Museums are complex organizations: curators, exhibition designers, conservationists, editors, and marketers have to work together to ensure that artworks in galleries and exhibitions are properly displayed to the public. Instrumental to this process is the use of effective display cases, which must both protect the art and highlight it aesthetically. Below, we delineate some of these visual and practical considerations with photographic examples from Goppion, giving some indication how one should choose which display cases to use.
Obviously, different types of artworks require different methods of display. Paintings need frames; sculptures and other freestanding objects may need pedestals or vertical display cases; while books, papers, or other similar objects are often shown in table cases. These considerations must be dealt with on a case-by-case basis with the features of the object and of the overall set-up of the gallery or exhibition in mind. For example, certain sculptures are meant to be viewed frontally, eliminating the need for an all-glass case built for sculptures in the round. Likewise, some paintings require special kinds of frames, particularly those with three-dimensional aspects or heavy impasto. The object itself is therefore the primary consideration for choosing display cases, indicating what type of case should be used or whether they are needed at all.
Considering the object isn’t limited to displaying at its best – practical concerns, such as physical and chemical protection, are fundamental to the decision process. These concerns can be influenced by a variety of factors such as the age of the object, the materials it is made out of, the conditions of the gallery space or museum building, and the number of visitors expected to come into close proximity to the work. Some sculptures or other freestanding objects may not need a display case at all. However, for others, airtight protection is imperative, ensuring that the object doesn’t deteriorate or degrade over time. For delicate objects such as these, designers must choose display options that can provide the necessary environmental conditions.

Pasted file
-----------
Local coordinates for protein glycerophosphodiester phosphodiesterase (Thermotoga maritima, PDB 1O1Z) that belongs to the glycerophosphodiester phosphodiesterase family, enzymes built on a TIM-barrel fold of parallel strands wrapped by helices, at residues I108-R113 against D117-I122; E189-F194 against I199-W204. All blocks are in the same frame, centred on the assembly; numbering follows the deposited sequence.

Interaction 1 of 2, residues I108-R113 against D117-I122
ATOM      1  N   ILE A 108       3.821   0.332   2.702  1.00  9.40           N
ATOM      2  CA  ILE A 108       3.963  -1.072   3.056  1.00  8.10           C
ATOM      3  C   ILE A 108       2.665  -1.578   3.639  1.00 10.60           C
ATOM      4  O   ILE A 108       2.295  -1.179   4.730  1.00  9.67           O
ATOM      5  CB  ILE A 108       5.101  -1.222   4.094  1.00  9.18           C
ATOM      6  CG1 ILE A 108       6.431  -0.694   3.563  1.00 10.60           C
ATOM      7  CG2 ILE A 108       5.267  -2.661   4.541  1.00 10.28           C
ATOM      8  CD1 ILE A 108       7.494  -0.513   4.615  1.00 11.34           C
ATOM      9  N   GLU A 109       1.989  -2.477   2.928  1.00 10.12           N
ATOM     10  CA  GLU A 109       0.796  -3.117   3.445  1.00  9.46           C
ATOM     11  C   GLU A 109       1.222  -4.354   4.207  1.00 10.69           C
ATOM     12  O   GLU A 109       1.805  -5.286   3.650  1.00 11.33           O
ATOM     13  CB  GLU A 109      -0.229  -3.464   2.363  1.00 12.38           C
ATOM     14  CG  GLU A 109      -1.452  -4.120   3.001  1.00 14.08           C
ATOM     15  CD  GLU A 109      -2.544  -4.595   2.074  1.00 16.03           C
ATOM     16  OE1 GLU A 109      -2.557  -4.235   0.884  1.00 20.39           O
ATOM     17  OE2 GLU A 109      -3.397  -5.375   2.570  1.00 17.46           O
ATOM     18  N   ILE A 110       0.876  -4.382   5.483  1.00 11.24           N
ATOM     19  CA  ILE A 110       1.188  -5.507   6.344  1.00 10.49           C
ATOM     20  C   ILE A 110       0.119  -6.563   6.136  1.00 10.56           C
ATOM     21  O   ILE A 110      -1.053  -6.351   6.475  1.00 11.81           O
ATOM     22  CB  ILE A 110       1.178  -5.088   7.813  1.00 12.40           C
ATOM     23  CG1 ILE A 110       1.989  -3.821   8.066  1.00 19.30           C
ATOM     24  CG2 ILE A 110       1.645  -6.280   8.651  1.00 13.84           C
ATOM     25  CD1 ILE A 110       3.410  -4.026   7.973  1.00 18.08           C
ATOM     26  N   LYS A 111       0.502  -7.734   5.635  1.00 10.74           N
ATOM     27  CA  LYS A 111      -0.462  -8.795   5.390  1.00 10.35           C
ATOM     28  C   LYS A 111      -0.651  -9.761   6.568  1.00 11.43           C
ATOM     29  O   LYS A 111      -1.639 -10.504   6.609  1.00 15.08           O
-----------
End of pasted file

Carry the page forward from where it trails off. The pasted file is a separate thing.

For many artworks, of arrangement display is an important question that isn’t always solved directly by the object requirements: should this artist’s notebook be placed in a horizontal display case, in a vertical freestanding display, or in a case against the wall? What about this statuette? Or even this relief or this painting – do they need to be on the wall, or would placing them in a freestanding case with a reinforced back be more effective? Often, the limitations of the space or curatorial intentions will help resolve these issues and determine which case is best for each artwork’s display.
Of course, the design of the case itself is incredibly important. A good case should effectively highlight the artwork but must not distract from it. It should also not distract from the overall design of the gallery or exhibition, be it simply the 'white cube' template or a more complex aesthetic. Thus, exhibition designers have to decide between all glass cases, wooden frames, metal frames, or painted frames. If they choose frames, they have to consider the thickness of the frames, the uniformity of this decision among the rest of the exhibit, and the precise coloring of the frames.
For special displays or galleries, interactive display cases can help make an exhibition more fun for children or more education for adults. However, and unfortunately, this is still an unusual choice, and they are often overlooked. For special educational exhibits aiming to create an interactive or immersive environment – or even to save space – these types of display cases should be a strong consideration.
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